Björn Häger, the chair of an organization for publicists, Publicistklubben, told newspaper Dagens Nyheter that while he does not have all the details around the media's reporting of the story, he believes that they got caught up in hysteria and that the young man will have to bear the consequences of this for years to come.
"He'll be Google-able forever as a suspected terrorist," said Häger.
"I believe there will be a discussion about how early we were to publish his picture and his name, whether we were gripped by hysteria based on what Säpo (the Swedish intelligence service) had said and hadn't stayed independent," Häger said.
Anne Ramberg, the chair of The Swedish Bar Association, was also critical of how the media acted, telling the paper, "For the individual, it's incredibly serious to be pointed out in the media as a terrorist suspect. This shows that it is so very easy to get caught up in the heated atmosphere that prevails."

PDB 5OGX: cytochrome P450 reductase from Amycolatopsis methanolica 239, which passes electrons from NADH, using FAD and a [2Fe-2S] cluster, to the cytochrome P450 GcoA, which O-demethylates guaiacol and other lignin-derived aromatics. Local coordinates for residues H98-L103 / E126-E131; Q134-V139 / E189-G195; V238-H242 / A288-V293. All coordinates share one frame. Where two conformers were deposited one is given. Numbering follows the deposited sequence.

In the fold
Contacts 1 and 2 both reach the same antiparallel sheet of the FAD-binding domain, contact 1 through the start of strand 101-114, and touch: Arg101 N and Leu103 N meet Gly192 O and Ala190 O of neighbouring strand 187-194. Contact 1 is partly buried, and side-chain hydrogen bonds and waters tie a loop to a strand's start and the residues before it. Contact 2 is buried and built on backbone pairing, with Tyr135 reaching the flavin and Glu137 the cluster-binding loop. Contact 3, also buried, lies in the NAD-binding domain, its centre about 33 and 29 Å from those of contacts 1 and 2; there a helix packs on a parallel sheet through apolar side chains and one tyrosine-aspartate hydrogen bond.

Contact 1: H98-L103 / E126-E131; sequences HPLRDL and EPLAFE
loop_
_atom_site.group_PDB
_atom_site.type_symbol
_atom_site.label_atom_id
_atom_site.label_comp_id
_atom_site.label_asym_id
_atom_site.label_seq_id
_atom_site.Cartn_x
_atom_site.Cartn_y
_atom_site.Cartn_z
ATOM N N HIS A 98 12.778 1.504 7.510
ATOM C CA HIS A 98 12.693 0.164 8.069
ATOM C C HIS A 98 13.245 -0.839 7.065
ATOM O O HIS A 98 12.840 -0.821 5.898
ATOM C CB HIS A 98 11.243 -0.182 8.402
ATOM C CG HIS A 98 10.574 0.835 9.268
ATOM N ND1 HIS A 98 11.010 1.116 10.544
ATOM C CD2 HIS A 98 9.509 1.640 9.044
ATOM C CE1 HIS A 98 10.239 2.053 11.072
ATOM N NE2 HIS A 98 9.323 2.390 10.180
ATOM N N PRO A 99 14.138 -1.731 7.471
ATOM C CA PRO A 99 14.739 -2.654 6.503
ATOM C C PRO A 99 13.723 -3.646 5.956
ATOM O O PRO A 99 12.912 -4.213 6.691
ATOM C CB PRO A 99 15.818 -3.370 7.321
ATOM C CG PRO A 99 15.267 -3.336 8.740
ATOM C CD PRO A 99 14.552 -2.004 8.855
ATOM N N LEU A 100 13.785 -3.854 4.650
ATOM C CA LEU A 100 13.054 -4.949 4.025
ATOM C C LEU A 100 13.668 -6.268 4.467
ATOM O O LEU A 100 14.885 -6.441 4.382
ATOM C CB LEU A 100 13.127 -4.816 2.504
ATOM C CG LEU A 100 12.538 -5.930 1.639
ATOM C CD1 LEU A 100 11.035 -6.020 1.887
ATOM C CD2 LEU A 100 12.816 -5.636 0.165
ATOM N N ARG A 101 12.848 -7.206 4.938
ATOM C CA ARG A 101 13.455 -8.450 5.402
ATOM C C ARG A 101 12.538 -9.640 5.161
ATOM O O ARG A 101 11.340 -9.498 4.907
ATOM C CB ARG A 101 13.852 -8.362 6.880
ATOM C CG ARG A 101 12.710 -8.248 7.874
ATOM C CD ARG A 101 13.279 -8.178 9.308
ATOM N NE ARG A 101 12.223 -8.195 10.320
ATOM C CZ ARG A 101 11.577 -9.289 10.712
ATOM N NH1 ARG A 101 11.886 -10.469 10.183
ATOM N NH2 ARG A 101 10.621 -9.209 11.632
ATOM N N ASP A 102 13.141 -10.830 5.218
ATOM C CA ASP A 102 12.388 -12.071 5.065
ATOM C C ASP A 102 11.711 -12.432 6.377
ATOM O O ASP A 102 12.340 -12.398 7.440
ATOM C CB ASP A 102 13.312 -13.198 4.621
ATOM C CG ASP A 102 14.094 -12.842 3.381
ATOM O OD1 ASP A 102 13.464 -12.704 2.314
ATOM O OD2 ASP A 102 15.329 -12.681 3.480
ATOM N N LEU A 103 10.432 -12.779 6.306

Swedish Radio was one of the outlets which went out with the suspect's name, and later thought better of it. On Sunday, Michael Österlund, the interim head of Swedish Radio News, explained on the department's blog that initially, there had been reason to publish the man's name.
"We judged, partly on the basis that Säpo had raised the risk level for terrorist crime in Sweden, that there was an imperatively public interest in following the police's search for the suspect, closely and in detail."
Österlund wrote that after the man was released, that reasoning was no longer valid, and that in future Swedish Radio News articles about this story, the man's name would not be published. Past stories, where the man's name was already published, would include links to stories that state that he is no longer a suspect.